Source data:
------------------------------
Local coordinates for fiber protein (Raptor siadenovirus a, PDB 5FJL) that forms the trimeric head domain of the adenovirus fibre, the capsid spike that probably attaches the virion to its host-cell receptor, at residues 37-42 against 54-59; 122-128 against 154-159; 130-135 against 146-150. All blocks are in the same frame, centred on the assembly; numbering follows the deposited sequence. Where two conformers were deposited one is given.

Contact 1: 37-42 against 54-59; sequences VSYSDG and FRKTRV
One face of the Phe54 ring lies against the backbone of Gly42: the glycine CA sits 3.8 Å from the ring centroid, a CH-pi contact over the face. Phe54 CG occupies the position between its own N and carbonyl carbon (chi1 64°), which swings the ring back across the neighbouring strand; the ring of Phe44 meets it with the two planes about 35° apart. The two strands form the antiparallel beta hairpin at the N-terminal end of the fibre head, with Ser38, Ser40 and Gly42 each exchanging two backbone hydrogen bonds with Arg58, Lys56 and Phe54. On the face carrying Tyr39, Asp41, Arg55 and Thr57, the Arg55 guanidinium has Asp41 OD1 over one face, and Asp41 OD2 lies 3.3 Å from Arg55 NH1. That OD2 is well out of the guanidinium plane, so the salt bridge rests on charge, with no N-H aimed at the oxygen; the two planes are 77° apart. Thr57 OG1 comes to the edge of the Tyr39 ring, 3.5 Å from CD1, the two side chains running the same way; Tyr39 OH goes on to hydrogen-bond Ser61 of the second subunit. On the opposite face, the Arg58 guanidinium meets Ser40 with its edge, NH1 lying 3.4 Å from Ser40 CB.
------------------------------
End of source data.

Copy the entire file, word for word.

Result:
Local coordinates for fiber protein (Raptor siadenovirus a, PDB 5FJL) that forms the trimeric head domain of the adenovirus fibre, the capsid spike that probably attaches the virion to its host-cell receptor, at residues 37-42 against 54-59; 122-128 against 154-159; 130-135 against 146-150. All blocks are in the same frame, centred on the assembly; numbering follows the deposited sequence. Where two conformers were deposited one is given.

Contact 1: 37-42 against 54-59; sequences VSYSDG and FRKTRV
One face of the Phe54 ring lies against the backbone of Gly42: the glycine CA sits 3.8 Å from the ring centroid, a CH-pi contact over the face. Phe54 CG occupies the position between its own N and carbonyl carbon (chi1 64°), which swings the ring back across the neighbouring strand; the ring of Phe44 meets it with the two planes about 35° apart. The two strands form the antiparallel beta hairpin at the N-terminal end of the fibre head, with Ser38, Ser40 and Gly42 each exchanging two backbone hydrogen bonds with Arg58, Lys56 and Phe54. On the face carrying Tyr39, Asp41, Arg55 and Thr57, the Arg55 guanidinium has Asp41 OD1 over one face, and Asp41 OD2 lies 3.3 Å from Arg55 NH1. That OD2 is well out of the guanidinium plane, so the salt bridge rests on charge, with no N-H aimed at the oxygen; the two planes are 77° apart. Thr57 OG1 comes to the edge of the Tyr39 ring, 3.5 Å from CD1, the two side chains running the same way; Tyr39 OH goes on to hydrogen-bond Ser61 of the second subunit. On the opposite face, the Arg58 guanidinium meets Ser40 with its edge, NH1 lying 3.4 Å from Ser40 CB.